For example, Farley pointed to Dillon’s implementation of mastery-based learning and his efforts to bring iPads, 3-D printers and an animation studio to rural Wilder.
“He’s a quality candidate,” said Farley, who adds he is endorsing Dillon without reservation. Should Dillon lose in the GOP primary, Farley said he would switch parties and endorse Democrat Cindy Wilson.
“I’ve been around too long to mince words,” Farley said.
Although Dillon would be a newcomer to elected office, he’s no stranger to the Legislature. Dillon chairs the Idaho Association of School Administrators’ legislative committee, and regularly works with lawmakers and advocates for issues that are important to administrators.
Executive Director Rob Winslow said Dillon approached IASA proactively with a desire to serve on the committee. He didn’t wait until he was recruited and he got involved well before he announced his run for office.
“That’s unusual,” said Winslow, adding that Dillon’s service on the legislative committee means he has already established a rapport with legislators and other school administrators.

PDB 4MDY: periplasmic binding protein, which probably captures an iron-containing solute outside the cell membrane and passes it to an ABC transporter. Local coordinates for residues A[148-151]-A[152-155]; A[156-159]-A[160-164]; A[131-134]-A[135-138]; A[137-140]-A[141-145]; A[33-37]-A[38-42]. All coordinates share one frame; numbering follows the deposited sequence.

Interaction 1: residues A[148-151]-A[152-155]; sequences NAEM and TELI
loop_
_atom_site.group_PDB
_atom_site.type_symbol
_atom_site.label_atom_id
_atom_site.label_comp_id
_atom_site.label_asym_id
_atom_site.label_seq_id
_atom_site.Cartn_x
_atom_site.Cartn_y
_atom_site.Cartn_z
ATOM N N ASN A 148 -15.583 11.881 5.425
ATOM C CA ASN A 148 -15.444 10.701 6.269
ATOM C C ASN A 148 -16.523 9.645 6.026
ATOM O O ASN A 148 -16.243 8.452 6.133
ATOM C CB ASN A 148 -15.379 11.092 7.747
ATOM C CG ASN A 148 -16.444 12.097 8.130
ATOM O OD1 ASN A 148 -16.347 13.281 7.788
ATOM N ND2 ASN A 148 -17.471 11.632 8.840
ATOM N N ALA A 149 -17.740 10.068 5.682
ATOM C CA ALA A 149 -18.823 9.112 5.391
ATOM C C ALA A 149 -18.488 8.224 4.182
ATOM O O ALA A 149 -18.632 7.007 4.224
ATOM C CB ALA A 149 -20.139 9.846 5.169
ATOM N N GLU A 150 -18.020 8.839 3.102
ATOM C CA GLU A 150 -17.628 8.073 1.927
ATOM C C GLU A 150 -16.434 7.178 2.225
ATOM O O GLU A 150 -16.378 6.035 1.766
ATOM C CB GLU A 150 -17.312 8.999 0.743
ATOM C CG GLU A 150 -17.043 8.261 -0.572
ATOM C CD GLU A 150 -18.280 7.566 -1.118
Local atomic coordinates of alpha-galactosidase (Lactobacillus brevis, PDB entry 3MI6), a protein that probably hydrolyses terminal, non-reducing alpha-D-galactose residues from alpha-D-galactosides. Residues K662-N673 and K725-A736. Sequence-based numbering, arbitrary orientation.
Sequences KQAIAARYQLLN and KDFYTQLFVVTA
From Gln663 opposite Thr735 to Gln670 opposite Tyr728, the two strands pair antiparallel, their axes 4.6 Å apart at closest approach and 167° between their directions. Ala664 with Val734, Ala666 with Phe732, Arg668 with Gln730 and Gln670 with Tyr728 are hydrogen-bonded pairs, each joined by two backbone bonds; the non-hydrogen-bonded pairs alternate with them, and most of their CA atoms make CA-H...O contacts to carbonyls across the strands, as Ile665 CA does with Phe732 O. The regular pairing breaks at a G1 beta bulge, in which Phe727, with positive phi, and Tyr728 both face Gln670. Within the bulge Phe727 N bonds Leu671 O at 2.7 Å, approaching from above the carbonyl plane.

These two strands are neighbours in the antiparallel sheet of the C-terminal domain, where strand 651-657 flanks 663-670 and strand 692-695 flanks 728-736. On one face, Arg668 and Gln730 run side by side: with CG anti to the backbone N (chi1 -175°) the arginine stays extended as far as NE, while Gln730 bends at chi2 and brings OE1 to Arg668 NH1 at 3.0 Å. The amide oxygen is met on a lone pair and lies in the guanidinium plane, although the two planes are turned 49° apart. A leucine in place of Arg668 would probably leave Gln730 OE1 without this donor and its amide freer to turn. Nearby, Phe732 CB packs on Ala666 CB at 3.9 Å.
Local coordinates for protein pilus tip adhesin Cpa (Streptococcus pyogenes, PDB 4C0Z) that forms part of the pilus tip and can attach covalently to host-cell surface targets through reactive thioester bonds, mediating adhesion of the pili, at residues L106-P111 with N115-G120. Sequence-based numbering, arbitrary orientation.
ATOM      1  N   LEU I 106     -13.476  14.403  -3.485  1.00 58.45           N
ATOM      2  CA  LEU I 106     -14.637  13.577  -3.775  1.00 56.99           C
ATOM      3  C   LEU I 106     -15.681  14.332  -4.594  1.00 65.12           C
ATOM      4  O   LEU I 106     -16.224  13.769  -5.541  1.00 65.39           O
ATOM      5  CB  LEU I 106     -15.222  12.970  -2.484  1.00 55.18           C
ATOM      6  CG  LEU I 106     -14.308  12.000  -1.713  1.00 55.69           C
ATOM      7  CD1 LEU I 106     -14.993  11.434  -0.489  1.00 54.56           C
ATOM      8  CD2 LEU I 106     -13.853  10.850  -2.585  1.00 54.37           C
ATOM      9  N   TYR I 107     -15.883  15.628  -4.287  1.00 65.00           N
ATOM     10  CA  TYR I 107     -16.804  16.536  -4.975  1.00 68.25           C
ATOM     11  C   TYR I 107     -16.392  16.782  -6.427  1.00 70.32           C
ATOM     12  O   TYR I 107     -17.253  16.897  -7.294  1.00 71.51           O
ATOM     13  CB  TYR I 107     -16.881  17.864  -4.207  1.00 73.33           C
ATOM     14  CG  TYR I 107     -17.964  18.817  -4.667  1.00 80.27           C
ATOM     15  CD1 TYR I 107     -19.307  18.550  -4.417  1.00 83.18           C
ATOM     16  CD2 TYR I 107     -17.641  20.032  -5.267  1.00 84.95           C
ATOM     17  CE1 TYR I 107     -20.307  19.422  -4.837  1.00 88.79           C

Winslow said Dillon is very effective in that position, partially because he has experience as a building principal and district superintendent.
This is Dillon’s first campaign, and he’s balancing time between the campaign and working in Wilder. He hasn’t gone on the offensive, he hasn’t made a huge fundraising splash and he hasn’t gotten his name out through advertisements, yard signs, or high-profile endorsements.
“The other thing about Jeff is, I don’t know how much he’s been able to toot his own horn,” said Winslow, adding that he was surprised to learn Dillon has quietly published a national article on personalized learning and been sought out as a keynote speaker by the American Association of School Administrators.
More information about Dillon is available on his campaign website.
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This article was originally posted on IdahoEdNews.org on April 30. It is used here with permission.